The British Prime Minister wants to abolish the legislative period of Parliament and be able to call new elections at any time in the future. That should secure him a full second term.
Boris Johnson is at the top, as his opponents testify: Electoral victory for his governors Deep in Labor Party territory in northern and central England, a return to normal began shortly after the UK vaccination campaign began.
The queen was visiting on Tuesday to officially read his government’s statement in Parliament. The 95-year-old Queen has completed the annual appointment to the Senate alongside her son Charles, heir to the throne. This was the seventy-seventh speech from the throne of her life – but her first major appearance since Her husband Prince Philip’s funeral in April.
Only 74 people admitted
Of course, the whole thing should have happened under rather strange circumstances, as the Covid rules in Westminster weren’t revoked either. Masks were mandatory for all attendees. Only the Queen was disqualified. And this time, only 74 people were allowed to attend the ceremony, which usually has stirrup furs that gather in the House of Lords.
The text with the proclamation of the government was not delivered to the Queen by the Lord Chancellor as usual, but rather was placed on a small table for self-service. And to be on the safe side, the Queen came from Buckingham Palace in Bentley instead of the wagon.
With all the festive vibes that Covid allowed this year, Westminster’s attention naturally focused on the content of what the Queen announced that day. With the legislation he now wants to legislate, Johnson is trying to “pave the way for a full second term as prime minister,” which she described Tuesday morning, as usual, by the Financial Times of London.
Among other things, the government announcement contained a plan to withdraw fixed-term legislative terms of five years David Cameron Introduced a decade ago. Instead, Johnson wants to be able to call new elections again at any time, as has been the case in the past.
Voters must define themselves
And that is exactly what the prime minister intends to do. They believe in the labor camp. Johnson wants to use his current popularity for a new term. In a role Covid benders and opposing defenders The prime minister wants to further consolidate his current strong position and create the conditions for a true “Boris era”.
Labor shadow secretary David Lamy complained that Johnson also wanted to use “very bad” tactics. One of the reform plans included in Queen’s speech provides for the introduction of mandatory identification in elections: Citizens must present a passport or driver’s license at the ballot box “to rule out vote fraud,” Johnson himself said.
Like Trump, Johnson means “depriving the poorest and socially marginalized groups in the country of all influence.”
Even many conservatives are uncomfortable with that. This is “an illiberal solution to a problem that does not exist,” says Governor David Davis, who insists on defending individual freedom. Business man Lamy doubts the worst: Johnson thinks Like Trump and the American Republicans “Looting all the power of the poorest and socially marginalized groups in the country” and thus harming the opposition with a “cynical” plan.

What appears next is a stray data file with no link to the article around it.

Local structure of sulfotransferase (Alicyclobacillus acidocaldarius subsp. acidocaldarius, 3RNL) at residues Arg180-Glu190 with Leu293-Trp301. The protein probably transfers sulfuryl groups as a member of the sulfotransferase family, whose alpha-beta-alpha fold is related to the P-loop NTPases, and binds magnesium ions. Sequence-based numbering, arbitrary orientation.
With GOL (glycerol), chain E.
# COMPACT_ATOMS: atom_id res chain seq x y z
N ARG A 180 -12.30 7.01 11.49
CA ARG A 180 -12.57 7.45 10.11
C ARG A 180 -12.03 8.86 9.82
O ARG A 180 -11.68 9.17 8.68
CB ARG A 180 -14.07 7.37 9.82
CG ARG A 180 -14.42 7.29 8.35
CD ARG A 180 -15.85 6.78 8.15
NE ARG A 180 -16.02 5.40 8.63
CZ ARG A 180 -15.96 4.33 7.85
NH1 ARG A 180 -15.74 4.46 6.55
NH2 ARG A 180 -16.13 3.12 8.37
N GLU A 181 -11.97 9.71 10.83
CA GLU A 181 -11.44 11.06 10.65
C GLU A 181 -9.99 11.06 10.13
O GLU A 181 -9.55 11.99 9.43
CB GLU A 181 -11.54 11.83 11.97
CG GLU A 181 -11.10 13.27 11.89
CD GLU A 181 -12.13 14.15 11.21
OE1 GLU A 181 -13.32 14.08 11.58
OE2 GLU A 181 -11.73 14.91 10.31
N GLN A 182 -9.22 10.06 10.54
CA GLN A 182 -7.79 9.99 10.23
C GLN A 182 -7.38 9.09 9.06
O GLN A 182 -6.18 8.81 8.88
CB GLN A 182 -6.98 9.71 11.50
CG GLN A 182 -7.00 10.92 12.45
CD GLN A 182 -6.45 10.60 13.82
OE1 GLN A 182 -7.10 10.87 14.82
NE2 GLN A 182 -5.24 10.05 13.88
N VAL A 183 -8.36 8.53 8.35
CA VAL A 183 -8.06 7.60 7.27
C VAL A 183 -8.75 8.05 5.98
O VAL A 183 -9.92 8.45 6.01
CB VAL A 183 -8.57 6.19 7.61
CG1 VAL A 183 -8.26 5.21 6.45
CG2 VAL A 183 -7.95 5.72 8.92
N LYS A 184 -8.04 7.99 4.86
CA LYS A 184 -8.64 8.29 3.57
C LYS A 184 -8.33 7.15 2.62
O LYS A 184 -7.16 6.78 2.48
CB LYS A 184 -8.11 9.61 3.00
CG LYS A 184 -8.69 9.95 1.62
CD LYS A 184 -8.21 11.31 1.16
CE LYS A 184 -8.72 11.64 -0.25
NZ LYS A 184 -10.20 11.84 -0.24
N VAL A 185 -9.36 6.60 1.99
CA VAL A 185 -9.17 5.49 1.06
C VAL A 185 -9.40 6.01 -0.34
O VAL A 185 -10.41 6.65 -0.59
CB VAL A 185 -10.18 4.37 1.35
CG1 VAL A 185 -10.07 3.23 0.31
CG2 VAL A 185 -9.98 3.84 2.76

Johnson seeks the critical blow der Labor However, with a government program that mixes old popular slogans and a “new policy” for huge promises of government investment. After all, it was said at the start of the government’s statement that it was interested in “a national recovery from the pandemic that will make the UK stronger, healthier and prosperous than before.” The so-called “leveling up” in Downing Street is playing a central role: raising the standard of living in disadvantaged areas. These are mainly areas in northern and central England that Johnson has been able to Labor to wrest from since the Brexit turmoil and from which he no longer wants to give up.
Cash flows will be directed to these areas, officials will be dispatched from London, new roads and costly high-speed railways will be constructed. There they want to support struggling businesses, give young people more educational opportunities, improve public services and expand the Internet.
Restrictions on building homes on previously undeveloped land will be lifted so that more people can “live in their four walls” in the future. With this plan, it is said at Government House, to retrieve the Conservative Party election manifesto of 2019 and usher in the post-Brexit and post-Covid years – a better time.
Fewer demonstrations and tougher penalties
These promises in the Queen’s speech were linked to the announcement of expanding police powers, increasing the difficulty of demonstrations in the country, increasing prison sentences and making it easier to deport asylum seekers from Great Britain: “The external borders of the United Kingdom will be further strengthened.” There is no longer any talk of Europe. Not even who The Scots’ desire for independence Or more is required to say elsewhere.
At best, her government will “strengthen economic ties across the kingdom,” as the Queen read, what Boris Johnson wrote to her for today. With problems like financing his big plans or Cohesion of the endangered kingdom The conservative prime minister wants to keep himself busy again. For now, it suffices to put the opponent on the defensive. And early this summer, let’s be on top.
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